How about we start with the forerunners of the Reformation and go forward?
     
  9. Jeff Weaver

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    Rsr

    That idea has my vote. [​IMG]

    I tried to send you a PM re Civil War, but says your box is full.

    Jeff,
     
  10. rsr

    rsr
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    Thanks, Jeff. I'll clean out my box if you want to try again.
     
  11. tyndale1946

    tyndale1946
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    Where ever you brethren want to take this is fine with me... I'm just the layman you all seem to have the credentials I'm just a babe in the woods... Brother Glen [​IMG]
     
  12. Daniel Dunivan

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    The settings for these two theological movements was very different, and their outcoms also quite different. When we look at the Reformation, we see something that had been building in the church for some time, and probably the biggest reasons that it happened when it did was because of the invention of the printing press and the "return to the sources." In the Great Awakenings, especially the second, we have religious ferver arising out of a new situation in America--the frontier. While the great awakenings brought about a great deal of change, in fact most Baptist spirituality arose out of this time rather than 1600s, this change was more with form than theology, as done in an academic setting. I would say that in the great awakenings American individualism caused the Christian message to be applied individually and also placed theology in the hands of the individual--&gt;how else could we have something like this Baptistboard?
     
  13. Jeff Weaver

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    DD noted:

    No agrument on that one.

    Danny, you may be right, but I think, in honesty, that is debatable. Printing while an valuable advance, the price of books was probably prohibitive to the masses, even if they could read. I tend to think the leaders of the reformation would have revolted, printing press or no.

    Danny I partly agree and partial don't on this one. I would agree with the spirituality part, but disagree on the theology part. I believe the awakenings revolutionized the Baptist thought of the time. Up to that point there had been basically General and Particular. After that time, there were hyper-Calvinistic Baptists to hyper-Arminian types, and a completely new group arose out of this -- hyper-dispensationalists. I don't think with out the fervor, and intense interest in spirituality of the Great Awakening (Part Deux) that we would have more than 4-5 factions of Baptists today. (Course speculation is just that speculation). In addition to the schismatic course the Great Awakening set the Baptists on, it did the same to lesser degrees for other groups as well, notably the Presbyterians. The course of events that the Second Great Awakening set into motion eventually led (directly or indirectly) to probably more than 500 separate groups in the U.S.) If you will indulge an example.... I don't think without the Great Awakening you have the popularity of someone like Alexander Campbell. So, I think you would have to count the original Campbellites, plus any group which is deriviative of that (Campbell's) original theology, as well as their political schisms until the present time.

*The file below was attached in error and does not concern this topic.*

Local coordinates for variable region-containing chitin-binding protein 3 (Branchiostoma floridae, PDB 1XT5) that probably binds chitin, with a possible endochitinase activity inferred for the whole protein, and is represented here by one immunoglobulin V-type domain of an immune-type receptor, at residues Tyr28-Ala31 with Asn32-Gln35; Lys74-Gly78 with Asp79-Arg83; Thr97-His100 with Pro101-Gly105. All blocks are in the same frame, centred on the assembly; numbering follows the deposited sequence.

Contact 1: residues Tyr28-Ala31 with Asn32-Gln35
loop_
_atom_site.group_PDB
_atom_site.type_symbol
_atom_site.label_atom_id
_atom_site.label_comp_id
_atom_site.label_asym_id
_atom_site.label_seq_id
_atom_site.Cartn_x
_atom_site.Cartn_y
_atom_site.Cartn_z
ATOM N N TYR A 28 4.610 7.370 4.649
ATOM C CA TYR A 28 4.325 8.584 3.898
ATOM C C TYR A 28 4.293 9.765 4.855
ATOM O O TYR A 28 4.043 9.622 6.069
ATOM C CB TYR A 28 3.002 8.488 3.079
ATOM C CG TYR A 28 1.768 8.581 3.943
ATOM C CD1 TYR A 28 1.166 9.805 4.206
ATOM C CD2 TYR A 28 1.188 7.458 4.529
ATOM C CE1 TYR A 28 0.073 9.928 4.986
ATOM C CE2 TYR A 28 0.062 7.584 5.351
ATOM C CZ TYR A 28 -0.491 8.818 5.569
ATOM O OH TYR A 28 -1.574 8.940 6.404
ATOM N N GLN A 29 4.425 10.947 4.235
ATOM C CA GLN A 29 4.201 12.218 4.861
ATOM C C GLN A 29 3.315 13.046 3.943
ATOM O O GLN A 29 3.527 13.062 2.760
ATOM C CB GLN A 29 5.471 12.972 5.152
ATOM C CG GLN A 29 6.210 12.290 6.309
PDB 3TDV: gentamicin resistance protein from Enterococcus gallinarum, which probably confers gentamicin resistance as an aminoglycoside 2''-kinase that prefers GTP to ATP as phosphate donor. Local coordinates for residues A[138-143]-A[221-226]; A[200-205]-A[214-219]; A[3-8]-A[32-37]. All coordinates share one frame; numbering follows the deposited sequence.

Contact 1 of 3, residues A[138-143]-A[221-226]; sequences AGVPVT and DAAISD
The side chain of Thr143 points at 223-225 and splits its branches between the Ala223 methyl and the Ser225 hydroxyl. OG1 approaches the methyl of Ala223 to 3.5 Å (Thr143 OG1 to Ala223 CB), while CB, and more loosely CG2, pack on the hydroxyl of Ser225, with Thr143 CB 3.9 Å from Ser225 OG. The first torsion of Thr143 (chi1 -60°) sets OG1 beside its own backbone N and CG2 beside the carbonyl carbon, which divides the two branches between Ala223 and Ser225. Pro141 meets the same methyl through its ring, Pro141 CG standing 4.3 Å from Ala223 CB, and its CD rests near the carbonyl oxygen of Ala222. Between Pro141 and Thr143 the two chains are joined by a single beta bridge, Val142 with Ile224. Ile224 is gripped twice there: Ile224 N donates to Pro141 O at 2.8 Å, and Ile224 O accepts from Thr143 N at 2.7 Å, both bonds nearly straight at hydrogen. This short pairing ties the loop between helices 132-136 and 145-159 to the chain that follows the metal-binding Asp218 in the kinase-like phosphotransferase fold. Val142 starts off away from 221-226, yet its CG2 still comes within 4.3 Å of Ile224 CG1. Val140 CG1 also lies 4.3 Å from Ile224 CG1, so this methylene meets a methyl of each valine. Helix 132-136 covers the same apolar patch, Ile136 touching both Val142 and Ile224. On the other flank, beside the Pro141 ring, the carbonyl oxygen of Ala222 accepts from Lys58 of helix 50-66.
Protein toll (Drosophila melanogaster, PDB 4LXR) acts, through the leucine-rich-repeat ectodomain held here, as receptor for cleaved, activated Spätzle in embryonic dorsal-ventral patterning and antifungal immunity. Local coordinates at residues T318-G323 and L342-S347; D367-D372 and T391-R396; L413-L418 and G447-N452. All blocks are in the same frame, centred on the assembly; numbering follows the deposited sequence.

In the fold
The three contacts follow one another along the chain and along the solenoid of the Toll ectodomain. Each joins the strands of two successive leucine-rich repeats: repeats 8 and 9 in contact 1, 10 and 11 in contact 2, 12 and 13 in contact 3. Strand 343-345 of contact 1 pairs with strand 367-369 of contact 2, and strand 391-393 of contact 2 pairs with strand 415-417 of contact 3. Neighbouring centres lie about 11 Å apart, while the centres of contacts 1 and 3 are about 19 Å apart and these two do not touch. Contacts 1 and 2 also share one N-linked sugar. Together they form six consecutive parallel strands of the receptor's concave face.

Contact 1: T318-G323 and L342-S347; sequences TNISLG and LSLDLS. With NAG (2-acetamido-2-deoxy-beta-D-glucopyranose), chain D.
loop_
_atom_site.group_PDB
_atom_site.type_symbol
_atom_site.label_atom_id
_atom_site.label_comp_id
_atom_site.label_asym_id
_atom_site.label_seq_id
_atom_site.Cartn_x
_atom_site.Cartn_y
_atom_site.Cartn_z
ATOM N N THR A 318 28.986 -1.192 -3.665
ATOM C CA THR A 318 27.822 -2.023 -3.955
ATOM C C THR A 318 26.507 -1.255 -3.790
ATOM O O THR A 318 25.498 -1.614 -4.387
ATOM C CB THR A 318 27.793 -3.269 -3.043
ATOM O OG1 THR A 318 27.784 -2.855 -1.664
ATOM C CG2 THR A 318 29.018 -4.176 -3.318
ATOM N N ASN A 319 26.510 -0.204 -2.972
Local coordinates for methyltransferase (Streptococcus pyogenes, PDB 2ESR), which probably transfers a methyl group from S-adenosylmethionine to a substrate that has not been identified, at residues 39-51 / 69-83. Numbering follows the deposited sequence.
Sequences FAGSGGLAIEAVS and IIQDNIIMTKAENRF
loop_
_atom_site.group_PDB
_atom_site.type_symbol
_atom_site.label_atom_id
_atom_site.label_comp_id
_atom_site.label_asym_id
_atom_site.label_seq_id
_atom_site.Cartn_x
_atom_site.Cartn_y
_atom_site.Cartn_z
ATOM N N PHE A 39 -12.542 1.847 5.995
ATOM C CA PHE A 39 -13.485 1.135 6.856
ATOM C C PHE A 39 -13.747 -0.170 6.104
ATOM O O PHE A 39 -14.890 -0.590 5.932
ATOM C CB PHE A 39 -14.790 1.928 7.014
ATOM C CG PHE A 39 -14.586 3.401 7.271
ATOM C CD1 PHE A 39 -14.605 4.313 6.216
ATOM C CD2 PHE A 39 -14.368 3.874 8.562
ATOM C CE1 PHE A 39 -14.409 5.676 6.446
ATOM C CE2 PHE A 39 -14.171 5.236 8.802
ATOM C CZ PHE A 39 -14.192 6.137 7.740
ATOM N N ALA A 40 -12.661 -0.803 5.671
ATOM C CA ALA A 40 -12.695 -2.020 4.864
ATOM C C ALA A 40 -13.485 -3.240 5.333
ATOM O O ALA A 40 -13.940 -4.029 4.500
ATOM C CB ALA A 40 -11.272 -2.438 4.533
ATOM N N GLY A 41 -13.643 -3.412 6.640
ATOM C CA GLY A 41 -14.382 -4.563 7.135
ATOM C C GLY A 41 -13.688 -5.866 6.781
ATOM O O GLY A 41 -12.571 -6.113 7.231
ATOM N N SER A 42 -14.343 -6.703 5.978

DId that make any sense to anyone but me?


    See comment above. :D

    Danny, I understand your particular historical focus is on historical theology, so you have me at a disadvantage -- I did my Ph.D. in military history. You have an additional advantage of youth, and a non-atrophied brain, so take it easy on me. [​IMG] [​IMG]
     
  14. Jim1999

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    When it comes to religious movements, always keep an eye to the German theologians. So much of what has happened in the modern church came out of Germany.

    At the time of the first Great Awakening, there was the Pietist Movement in Germany.....then in England there was the Methodist revivals....this is what spread to the USA. Religion was not all that important, much like to-day. People went to church, owned pews and virtually socialized. The devout religious leaders saw a need for personal piety among these church attenders,,,and hence we have the earnest and tough preaching......Sinners in the hands of an Angry God....oh what we could do with this type of preaching to-day to wake up the people presently occupying the comfortable pews.